My niece was recently graded in school, on her report card; the subject was "fostering a relationship with God". She was judged lacking and did not earn the highest grade. Perhaps "Needs improvement".
(One theory for the poor grade was that she asks her young teacher many questions, always a bad sign of course, and her teacher feels challenged and has no answers).
This raises many questions; how does one measure and grade such an idea as "One's relationship with God"? Does this count as part of your GPA? (Grade Point Average), How can one prove or demonstrate improvement in this area? How can one individual, even if he or she possesses a teacher's license, know the inner workings of another person's heart? What does this teach a child about faith when they realize that they will be "graded" on their faith? – that faith is something public, not private, faith is something to be displayed and demonstrated as loudly as possible?
I find all this very disturbing. Not only that it is very un American, it is very un-Jewish, un-Biblical, and we all know that both Christianity and the American Declaration of Independence are based upon Torah, the Hebrew Bible.
So what does the Torah say about this attitude?
"Educate the young man according to his way, even as he grows old he shall not deviate from it" (Mishlei, Proverbs, 22, 6)
In other words; force One way, or Your way, upon your child or student and he is pretty much guaranteed to:
Reject the teachings,
Fail in the teachings,
Gradually leave the path as he grows older.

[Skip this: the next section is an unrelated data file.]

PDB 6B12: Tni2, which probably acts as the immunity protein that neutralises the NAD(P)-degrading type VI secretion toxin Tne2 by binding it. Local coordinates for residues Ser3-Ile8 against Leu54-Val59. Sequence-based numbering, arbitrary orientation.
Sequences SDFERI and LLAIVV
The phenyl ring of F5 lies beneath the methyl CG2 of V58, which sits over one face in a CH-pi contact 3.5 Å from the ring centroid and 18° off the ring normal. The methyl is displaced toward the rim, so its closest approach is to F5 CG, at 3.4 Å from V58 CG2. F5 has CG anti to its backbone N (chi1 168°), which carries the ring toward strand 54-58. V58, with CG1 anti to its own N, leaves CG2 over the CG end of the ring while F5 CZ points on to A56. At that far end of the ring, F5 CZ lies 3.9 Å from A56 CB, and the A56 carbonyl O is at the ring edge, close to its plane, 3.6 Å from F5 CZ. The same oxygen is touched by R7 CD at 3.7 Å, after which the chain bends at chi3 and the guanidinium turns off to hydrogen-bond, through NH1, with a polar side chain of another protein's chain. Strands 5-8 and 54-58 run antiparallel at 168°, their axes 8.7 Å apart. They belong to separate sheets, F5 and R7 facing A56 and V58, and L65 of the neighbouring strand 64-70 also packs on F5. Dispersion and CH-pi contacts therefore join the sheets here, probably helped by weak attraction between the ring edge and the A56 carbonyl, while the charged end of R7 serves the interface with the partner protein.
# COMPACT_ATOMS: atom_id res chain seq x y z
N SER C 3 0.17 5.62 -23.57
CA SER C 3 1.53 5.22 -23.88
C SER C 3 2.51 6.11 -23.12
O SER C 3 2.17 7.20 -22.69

Resent you for forcing your way upon him/her.
Moshe Katz, Krav Maga Instructor, teaching students of many sizes, North Carolina, USA
I think it was the Jewish genius Einstein who said if a fish tries to climb a tree it will spend its entire life thinking it is retarded, i.e. we were all born with a certain nature, there are certain things we cannot change.
Educate the child according to his nature; do not force anything upon him that is not in keeping with his individuality. We all must always try to improve ourselves but it must be in keeping with our nature.
The Gaon (Genius) Rabbi Eliyahu of Vilna wrote that we are all born with a certain nature; we must guide that nature in a positive way but never try to break it.
This deep yet simple concept guides the IKI Krav Maga way; we do not force exact movements on our students, rather we guide them with sound concepts.
Esther has a problem with her wrist so she does not chop down on the attacker's wrist (gun defense) as I do; she modifies it to make it work for her. Shiori from Japan is somewhat smaller than Hugo from Norway, so she modifies our Nelson defense to suit her body.
I am not a dictator, but one who shows the path; it is you who must define the path for yourself.
Do not spend your life trying to force square pegs into round holes.
IKI Instructor Sean Stoopman, Virginia, USA with one of his smaller sized students, we must always be able to adapt.
Small but very tough, with Tala Arthur in Tyler, Texas, USA